During FY 2014, progress was made on all four objectives and their sub-objectives, all of which fall under National Program 301, Plant Genetic Resources, Genomics, and Genetics Improvement. Progress on this project focuses on Problem Statement 1A: Efficiently and Effectively Manage Plant and Microbial Genetic Resources. Plant genetic resources are critical to ensure continued genetic improvement of crop productivity. Plant Germplasm Introduction and Testing Research Unit (PGITR) scientists and curators successfully acquired 1,556 new accessions, and most of them are native plant materials from the Save Our Seeds (SOS) project and added to our collection. As of August 6, 2014, the Western Regional Plant Introduction Station (WRPIS) collection included 94,642 accessions belonging to 1,308 genera, 4,802 species, and 5,397 taxa. The global plant research community depends on National Plant Germplasm System (NPGS) genetic resources for both applied and basic research. Last year, a total of 38,022 packets of high quality seed samples were distributed to 1,220 requesters in 43 countries and 50 states in the U.S. This is the record high number of distributed sample packets by WRPIS in one year. We regenerated/harvested 1,280 inventories of a broad range of plant species. The seeds were packed and stored, and the quantity by weight was determined for 3,575 inventories. We continued the evaluation and characterization of priority crop germplasm over the past year. Our curators uploaded to the Germplasm Resources Information Network (GRIN) database a total of 25,969 observation data points on 12,618 accessions on 106 descriptors of 20 different crop species. We shipped 2,174 seed inventories to the National Center for Genetic Resources Preservation, Fort Collins, Colorado and 2,875 inventories to the Svalbard Global Seed Vault in Norway for secured backup. In FY 2014, the Research Agronomist completed an extensive common garden study in many locations of diverse climate environment and developed the restoration seed zones for another important native plant species, Sandberg bluegrass, based on expressed adaptive traits. The Research Plant Pathologist identified two species and characterized host range for several fungal causal agents of blue mold of edible and ornamental bulb crops in the Northwest. Results to date indicate greater taxonomic complexity and importance for these agents, all in the fungal genus Penicillium, than prior research had indicated, and so we are expanding our research accordingly. He also mapped the regional temporal and spatial distribution of the fungus causing white rot of onion and garlic in the Pacific Northwest and worldwide, and is closely monitoring its further expansion locally and regionally. The Research Geneticist, in collaboration with researchers at Washington State University, completed a two-year study quantifying the variation of L-DOPA (L-3,4-dihydroxy phenylalanine), the major ingredient of several prescription drugs used to treat Parkinson’s disease, in the leaf and flower tissues of several faba bean lines. The faba bean lines with high L-DOPA concentration in the leaves and flowers have potential to be developed as a functional food crop for patients with Parkinson’s disease.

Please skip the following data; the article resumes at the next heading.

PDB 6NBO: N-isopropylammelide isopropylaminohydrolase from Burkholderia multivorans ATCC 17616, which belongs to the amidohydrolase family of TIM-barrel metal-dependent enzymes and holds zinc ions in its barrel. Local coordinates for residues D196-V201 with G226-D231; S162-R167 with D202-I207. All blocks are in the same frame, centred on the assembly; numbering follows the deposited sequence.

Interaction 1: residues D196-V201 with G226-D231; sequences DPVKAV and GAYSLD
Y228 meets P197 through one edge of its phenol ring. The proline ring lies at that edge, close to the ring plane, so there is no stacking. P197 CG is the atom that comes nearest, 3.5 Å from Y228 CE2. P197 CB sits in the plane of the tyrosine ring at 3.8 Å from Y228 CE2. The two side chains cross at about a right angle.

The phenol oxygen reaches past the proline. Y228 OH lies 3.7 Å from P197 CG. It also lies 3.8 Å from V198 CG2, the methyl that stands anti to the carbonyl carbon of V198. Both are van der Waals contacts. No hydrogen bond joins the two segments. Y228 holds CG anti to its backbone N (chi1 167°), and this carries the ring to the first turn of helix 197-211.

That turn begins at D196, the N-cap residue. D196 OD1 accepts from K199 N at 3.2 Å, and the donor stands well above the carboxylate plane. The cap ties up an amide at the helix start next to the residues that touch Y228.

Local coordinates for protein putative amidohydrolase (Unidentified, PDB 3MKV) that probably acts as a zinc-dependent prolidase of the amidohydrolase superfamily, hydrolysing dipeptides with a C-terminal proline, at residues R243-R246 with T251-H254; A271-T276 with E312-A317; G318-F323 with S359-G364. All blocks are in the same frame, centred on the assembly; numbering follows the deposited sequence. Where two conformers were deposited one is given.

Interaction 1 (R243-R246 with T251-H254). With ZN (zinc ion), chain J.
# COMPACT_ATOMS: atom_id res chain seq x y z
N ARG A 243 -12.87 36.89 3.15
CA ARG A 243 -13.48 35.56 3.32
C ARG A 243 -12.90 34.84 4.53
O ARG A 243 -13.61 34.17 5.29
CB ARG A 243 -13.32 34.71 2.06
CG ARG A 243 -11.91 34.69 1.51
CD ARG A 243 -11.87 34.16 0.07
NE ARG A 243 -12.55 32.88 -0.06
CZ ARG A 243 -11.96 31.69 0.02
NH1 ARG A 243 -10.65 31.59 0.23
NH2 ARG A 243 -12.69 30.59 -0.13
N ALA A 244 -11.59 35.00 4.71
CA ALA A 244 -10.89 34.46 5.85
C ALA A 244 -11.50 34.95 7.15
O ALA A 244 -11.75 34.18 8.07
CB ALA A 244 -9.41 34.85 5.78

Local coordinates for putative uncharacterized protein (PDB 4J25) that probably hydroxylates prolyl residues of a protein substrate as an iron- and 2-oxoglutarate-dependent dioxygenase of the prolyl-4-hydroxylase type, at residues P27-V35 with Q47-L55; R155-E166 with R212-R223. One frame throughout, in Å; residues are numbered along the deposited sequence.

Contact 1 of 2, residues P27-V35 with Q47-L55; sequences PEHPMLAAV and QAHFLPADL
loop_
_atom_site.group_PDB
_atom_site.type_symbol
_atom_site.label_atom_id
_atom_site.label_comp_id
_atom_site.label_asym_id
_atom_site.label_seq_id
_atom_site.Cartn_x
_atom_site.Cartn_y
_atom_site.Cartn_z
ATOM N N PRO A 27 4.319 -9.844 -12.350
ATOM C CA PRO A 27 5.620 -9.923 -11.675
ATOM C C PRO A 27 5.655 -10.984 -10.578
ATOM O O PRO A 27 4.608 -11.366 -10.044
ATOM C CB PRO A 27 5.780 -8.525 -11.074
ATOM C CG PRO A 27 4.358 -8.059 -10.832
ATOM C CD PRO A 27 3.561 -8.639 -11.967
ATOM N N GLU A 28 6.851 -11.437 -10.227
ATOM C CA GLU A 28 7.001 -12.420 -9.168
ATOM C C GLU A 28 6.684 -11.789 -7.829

1. Faba bean has potential to be developed into a functional food crop. Faba bean is one of the few plant species that can produce the medicinally important molecule, L-DOPA (L-3,4-dihydroxy phenylalanine), the major ingredient of several prescription drugs used to treat Parkinson’s disease. ARS scientists in Pullman Washington, in collaboration with researchers at Washington State University, revealed a high level of variation in L-DOPA concentration for leaf and flower tissues among six faba bean lines with common and rare flower colors in two consecutive years. The crimson flowered line had the highest L-DOPA concentration and the brown flowered line had high average L-DOPA concentrations in both flowers and leaves. Based on the results, the brown flower is the most promising genetic resource for developing faba bean as a functional food crop, as a potential natural remedy for improving the quality of life for the estimated seven to ten million patients with Parkinson’s disease worldwide.